(Closed) Invitation wording help! Confusing situation…

posted 6 years ago in Etiquette
Post # 3
1917 posts
Buzzing bee
  • Wedding: April 2012

It’s okay to list your full names.  I listed our full names and our parents full names. 

Post # 4
963 posts
Busy bee
  • Wedding: August 2011

I think what you have is fine. I’ve seen people use only first and middle names, but since you don’t have a middle, I think it will look better with your first and last.

Post # 5
15 posts
  • Wedding: August 2013

The order is kind of confusing, I would do it as:


Mr. & Mrs. FirstName LastName (of FI’s parents)

request the pleasure of your company 

at the marriage of  their son

FirstName MiddleName LastName (groom)


BrideFirstName BrideLastName

Daughter of Mr. & Mrs. FirstName LastName (of my parents)


As far as the middle name thing goes, I don’t think it matters. Put your names however you feel comfortable.

Post # 6
1832 posts
Buzzing bee
  • Wedding: January 2013

Looks good the way you have it!

Post # 7
1699 posts
Bumble bee

@pbhatta4670:  The reason that the bride’s surname is omitted when her parents host a party in her honour is NOT that “etiquette says” bride’s surnames should be omitted, but that her surname can be assumed to be the same as theirs. If it is different, even the most traditional etiquette says her surname should be used. Her title is NOT used, because it shounds pretentious for parents to refer to their own child by a title.

By the same logic, the groom’s surname IS used, because the guests need to know it in order to figure out who he is; and his title IS used, because in formal situations adults use titles when speaking of other adults.

Now in your case, with all the roles flipped around, it is the groom’s surname and title that should be omitted, and the bride’s surname and title that are needed. Your parents’ names are not necessary or traditional, but I assume you are including them out of kindness to them, or to help guests remember who you are by reminding them to whom you are related.So, you would have:

Mr. & Mrs. Groom’s Dad

request the pleasure of your company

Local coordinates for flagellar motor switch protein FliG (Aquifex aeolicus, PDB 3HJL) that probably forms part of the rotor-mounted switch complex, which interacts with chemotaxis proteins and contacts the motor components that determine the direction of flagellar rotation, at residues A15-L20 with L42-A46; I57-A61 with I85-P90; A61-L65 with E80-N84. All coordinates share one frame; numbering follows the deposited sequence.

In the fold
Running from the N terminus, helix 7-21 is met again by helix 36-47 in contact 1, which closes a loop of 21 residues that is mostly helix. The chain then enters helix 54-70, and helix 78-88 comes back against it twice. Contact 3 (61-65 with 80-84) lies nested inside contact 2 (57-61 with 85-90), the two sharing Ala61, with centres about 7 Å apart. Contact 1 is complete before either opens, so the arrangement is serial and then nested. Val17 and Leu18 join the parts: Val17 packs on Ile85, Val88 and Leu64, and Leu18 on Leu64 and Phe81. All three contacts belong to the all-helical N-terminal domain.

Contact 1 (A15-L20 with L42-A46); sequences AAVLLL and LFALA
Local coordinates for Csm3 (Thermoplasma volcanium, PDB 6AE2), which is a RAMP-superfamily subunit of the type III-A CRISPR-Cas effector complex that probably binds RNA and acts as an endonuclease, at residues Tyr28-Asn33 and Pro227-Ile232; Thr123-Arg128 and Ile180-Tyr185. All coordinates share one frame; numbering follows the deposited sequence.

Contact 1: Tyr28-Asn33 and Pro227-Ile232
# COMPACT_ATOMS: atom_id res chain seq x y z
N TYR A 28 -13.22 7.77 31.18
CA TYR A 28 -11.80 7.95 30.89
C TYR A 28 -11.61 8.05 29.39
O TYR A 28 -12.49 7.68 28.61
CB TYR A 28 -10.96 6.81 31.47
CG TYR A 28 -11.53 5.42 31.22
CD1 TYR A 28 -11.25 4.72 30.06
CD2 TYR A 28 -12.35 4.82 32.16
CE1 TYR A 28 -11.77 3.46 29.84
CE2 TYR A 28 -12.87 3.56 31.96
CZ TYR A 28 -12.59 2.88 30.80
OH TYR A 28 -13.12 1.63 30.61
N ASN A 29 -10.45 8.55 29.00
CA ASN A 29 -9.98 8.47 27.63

at the marriage of their son

Groomfirst Groommiddle


Ms BrideFirstName BrideLastName

Daughter of Mr. & Mrs. Brides Father


The only question remaining is, whether your name should come before or after your fiance’s names. There are connotations to both. If you cast it as above with the parents marrying off their son, traditionalists will see it as role reversal: you are being presented as the mature independent adult who is taking over care of the sweet naive husband from his caring parents. If you word it as your future inlaws throwing the party to marry you off to their son, (i.e. “of Miss Bridefirst Bridelast to their son …” you raise the question of whether you are so estranged from your parents that you cannot wait to leave your birth family for a better one. Having known as many sweet naive young men as sweet naive young women, and being a strong believer in truth in advertising, I find the first set of connotations the least offensive.


Post # 9
3697 posts
Sugar bee

It’s a little unusual to list groom before bride, but it’s not the end of the world.

If you prefer something more oblique, you could do something like what we did, something along the lines of … (imagine this properly formatted & centered):

We joyously request

the honor of your presence

at the celebration of the marriage


BridesGivenName(s)      &       GroomsGivenNames

daughter of                                    son of

(bride’s parents’ names)                    (groom’s parents’ names)

yadda yadda details of date time place etc. etc.


Part of what I like about it is that the “we joyously request …” is oblique about who is hosting, and can refer to the couple, both sets of parents, or any subset thereof. As long as guests know who to R.s.v.p. to, they can infer whatever they need to about who is hosting – not that it’s any of their business who pays for what in the wedding budget. Are your FI’s parents concerned with getting “credit” on the invitations for hosting the wedding, or do you think they’d go for something like this?

Post # 11
1699 posts
Bumble bee

@pbhatta4670:  “Weird” just means “of strange or extraordinary character” — in other words, “Unique” or “Individual”. So don’t worry about that part. Other brides are bending over backwards to try to find things that will make their wedding unique. Besides, it’s already “weird” by the standards of traditional etiquette that the groom’s parents are hosting the party, but it happens to suit your unique situation. So run with it: honi soit qui mal y pense.

The person named first (after the hosts, of course) is the person on whose behalf the hosts are acting. That’s one of the nuanced shades of meaning that are missed or misunderstood by advisors who dabble in traditional etiquette exclusively for its application to weddings. In fact, they (and you, if you are advising them) get to choose whom they wish to have seen by society as their protege. But, if it’s you, it tends to imply that you don’t have any of your own kin who could or would act for you. And that is not really the case. If it’s your fiance, it implies that he still relies on his parents to conduct his formal social life for him, which … is really the case, isn’t it?

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